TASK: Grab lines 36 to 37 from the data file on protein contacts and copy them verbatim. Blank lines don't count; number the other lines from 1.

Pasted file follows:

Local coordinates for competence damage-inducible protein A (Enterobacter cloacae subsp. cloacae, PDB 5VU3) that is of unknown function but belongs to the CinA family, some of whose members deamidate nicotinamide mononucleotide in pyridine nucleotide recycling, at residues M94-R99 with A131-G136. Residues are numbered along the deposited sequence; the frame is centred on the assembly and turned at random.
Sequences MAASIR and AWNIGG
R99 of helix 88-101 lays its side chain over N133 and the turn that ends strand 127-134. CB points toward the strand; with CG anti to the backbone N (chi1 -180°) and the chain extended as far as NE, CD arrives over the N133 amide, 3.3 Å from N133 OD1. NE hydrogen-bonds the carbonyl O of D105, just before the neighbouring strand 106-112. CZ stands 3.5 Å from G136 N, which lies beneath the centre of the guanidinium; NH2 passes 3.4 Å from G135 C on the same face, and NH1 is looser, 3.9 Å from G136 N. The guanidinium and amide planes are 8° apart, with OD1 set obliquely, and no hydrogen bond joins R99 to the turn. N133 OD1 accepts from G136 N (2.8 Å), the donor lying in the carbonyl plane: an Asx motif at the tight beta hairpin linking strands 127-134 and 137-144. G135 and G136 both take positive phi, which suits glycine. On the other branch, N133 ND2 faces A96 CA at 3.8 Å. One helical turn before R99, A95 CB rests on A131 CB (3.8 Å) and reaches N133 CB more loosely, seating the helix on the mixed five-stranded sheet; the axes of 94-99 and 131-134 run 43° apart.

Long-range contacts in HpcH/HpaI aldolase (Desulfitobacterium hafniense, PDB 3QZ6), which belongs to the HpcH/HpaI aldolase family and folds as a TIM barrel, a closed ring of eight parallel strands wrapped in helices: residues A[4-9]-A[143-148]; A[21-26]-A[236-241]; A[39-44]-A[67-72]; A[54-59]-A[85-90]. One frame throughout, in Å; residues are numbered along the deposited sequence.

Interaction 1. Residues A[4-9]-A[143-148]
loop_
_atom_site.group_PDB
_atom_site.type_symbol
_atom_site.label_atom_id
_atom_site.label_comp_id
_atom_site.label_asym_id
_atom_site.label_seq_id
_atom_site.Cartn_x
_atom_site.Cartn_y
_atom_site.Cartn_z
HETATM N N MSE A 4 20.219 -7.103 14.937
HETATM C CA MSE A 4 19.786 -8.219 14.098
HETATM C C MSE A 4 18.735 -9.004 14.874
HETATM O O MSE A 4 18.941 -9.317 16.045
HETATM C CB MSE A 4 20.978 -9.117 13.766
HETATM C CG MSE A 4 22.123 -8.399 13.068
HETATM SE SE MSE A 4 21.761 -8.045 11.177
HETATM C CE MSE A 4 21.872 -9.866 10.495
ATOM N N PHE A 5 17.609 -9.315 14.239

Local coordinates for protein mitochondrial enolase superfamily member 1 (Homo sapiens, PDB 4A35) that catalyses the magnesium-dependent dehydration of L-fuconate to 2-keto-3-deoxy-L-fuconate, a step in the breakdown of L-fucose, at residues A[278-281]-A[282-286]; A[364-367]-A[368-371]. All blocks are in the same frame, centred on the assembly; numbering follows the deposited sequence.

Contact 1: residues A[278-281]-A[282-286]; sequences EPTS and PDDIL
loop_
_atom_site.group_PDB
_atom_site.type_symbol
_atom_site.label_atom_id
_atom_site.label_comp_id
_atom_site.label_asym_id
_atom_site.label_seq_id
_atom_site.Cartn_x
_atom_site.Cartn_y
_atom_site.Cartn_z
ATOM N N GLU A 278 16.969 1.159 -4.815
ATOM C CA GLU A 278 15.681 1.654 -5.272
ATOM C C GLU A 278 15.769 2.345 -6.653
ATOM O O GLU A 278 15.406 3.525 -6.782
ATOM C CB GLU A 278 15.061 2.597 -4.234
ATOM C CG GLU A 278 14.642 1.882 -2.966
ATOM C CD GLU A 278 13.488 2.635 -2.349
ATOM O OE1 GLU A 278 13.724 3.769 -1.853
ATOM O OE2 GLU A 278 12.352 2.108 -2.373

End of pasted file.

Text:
_atom_site.Cartn_z
ATOM N N GLU A 278 16.969 1.159 -4.815